The following is a speech by Ren Autrey, Resident Action Project Steering Committee leader, which she presented at the annual Bring Washington Home fundraiser in Seattle on Oct. 15, 2019. She bravely shares her story of resilience and healing, explores how community is essential in the journey of overcoming homelessness.
My name is Ren Autrey, I am a Certified Peer Counselor, a Resident Action Project Statewide Steering committee member and I co-run a grassroots non profit that advocates and works with people experiencing homelessness in Vancouver, WA’s 49th District. Leading up to all of that I had previously spent some time without a home living in my van and couching with friends and family from California to Washington while I was “in-between projects.” Like many folks who find themselves in this position, I was navigating some grief, mental health and money issues that come from the instability of life during times of change. During these challenges, I was able to gain a new perspective of not only myself but also of other people navigating this world while homeless, and still human.
As a single woman alone with my little dog on the road our only safety was inside our vehicle. And while inside that van, the perception of safety and community slowly slipped away. Each new location and city brought new challenges. Police knocked on my window and told me to move on. Well meaning people taped notes on my window threatening me if I kept my dog safe in that vehicle (with windows only slightly rolled down), that while I went to the bathroom or inside somewhere to shop for supplies they would break the windows and leave us even more exposed to unsafe conditions and the elements. Some days it was all I could do to step outside my vehicle. Living without a home is a daily trauma experience and recovering from that trauma is not a simple thing.
But I have to ask – is it really possible to heal while still enduring daily traumas living on the streets or in unsafe situations?
We attempt to keep ourselves connected to community, while that same community looks at us sleeping with all of our stuff in our vehicles and RV’s and on the streets with fear and judgement of our circumstances. And we know that look in their eyes. It is really the fear of knowing that they too are only one car accident, one work injury, or one or two partial or late paychecks away from instability or homelessness themselves.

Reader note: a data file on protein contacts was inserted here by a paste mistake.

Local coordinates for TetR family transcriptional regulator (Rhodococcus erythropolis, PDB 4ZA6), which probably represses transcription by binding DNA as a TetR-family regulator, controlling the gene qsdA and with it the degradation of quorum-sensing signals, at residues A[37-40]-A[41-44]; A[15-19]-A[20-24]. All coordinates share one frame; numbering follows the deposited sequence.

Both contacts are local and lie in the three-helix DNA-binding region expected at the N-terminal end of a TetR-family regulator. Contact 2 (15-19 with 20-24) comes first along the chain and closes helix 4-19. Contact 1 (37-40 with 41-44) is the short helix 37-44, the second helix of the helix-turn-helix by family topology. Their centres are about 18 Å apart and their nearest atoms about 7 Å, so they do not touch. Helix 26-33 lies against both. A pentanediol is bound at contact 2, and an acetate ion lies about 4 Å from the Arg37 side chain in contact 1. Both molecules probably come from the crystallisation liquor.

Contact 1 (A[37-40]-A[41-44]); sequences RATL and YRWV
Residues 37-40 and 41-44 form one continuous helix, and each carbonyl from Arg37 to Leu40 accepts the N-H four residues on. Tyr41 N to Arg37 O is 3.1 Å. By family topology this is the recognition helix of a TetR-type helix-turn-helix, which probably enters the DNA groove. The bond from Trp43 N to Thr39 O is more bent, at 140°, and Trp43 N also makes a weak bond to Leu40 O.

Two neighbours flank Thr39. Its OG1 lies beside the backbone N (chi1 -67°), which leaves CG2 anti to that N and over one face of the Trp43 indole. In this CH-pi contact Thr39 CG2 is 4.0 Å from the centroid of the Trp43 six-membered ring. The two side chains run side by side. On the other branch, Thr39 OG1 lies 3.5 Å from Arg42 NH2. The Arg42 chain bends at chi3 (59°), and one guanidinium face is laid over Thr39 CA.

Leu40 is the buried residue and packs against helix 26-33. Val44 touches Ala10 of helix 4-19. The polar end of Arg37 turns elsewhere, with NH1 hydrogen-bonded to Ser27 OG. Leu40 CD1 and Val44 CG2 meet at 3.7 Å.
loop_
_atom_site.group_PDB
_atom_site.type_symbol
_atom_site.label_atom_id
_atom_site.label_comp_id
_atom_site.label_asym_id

And then when we are the recipients of grace and find opportunity to be housed again, we need to realize that there is a healing process that happens when we go from being homeless to being reconnected to community. We changed, our responses to situations changed and now it will need to change again. We have to work hard to get into new routines and new communication cycles with the people around us. We have to dig in a MAKE a home safe & comfortable. To do that we NEED a stable and resilient place to call home to learn and practice those skills — This is difficult and not easy when the answer before was just to “move on” and not feel worthy of that conversation or place to be.
Part of what we do in Vancouver with our non-profit Outsiders Inn is to engage in conversation with folks and ask key questions and DEEPLY LISTEN to their answers – We respectfully ask and encourage them to share their stories.
We get to see the human side of our unhoused population’s challenges. They get the opportunity to be heard. Through these stories, this is how the healing begins, for myself and for those I go out and meet and listen to. It’s simple. We share our stories. We need to build more homes and safe spaces to heal and learn how to speak with confidence – Learn HOW to share our stories effectively – so we not only help others change, but WE continue to grow and change internally from our experiences.
Resident Action Project was a continuation of this process for me and I fell in love with the organization and the people in it right away, I had found my “heart community”.
They too were digging deep into helping some of those same folks and myself bring our stories together for a bigger purpose, to a greater number of people, and possibly a more influential audience. Lawmakers, city, county, and state representatives. And here we are – able to use our stories to be a part of changing policy, laws and perceptions in a grand way. My fellow RAP members taught me that a little practice and confidence goes a long way in this work! I am grateful for their continued love and support.
I would have never imagined a few short years ago that this is a journey I would have taken, yet here I am before all of you. I am a mother, a grandmother, a working member of our society, AND I am a person who has experienced mental health struggles and homelessness. I was a strong person already, but through my experiences and perspectives – I am even stronger now. — I have experienced healing through being a part of something bigger than myself and learning how to effectively advocate around issues that affect all of us. Through the support of the Housing Alliance and the camaraderie with other Resident Action Project members, I have been able to deepen my skills around community organizing and building movements and I have been a part of creating and expanding something I am proud of.
But my community goes beyond my city, it is also my state and includes most of you in this room.
And — I am proud to be one of many in a community that cares. I am proud to be a part of a statewide movement that works on showing what a caring and compassionate community can do when we come together. I am proud to help build those safe places we will call home — to share our stories and continue to heal our community – while we continue to collaborate with all of you to find compassionate community responses to homelessness – together. Thank You.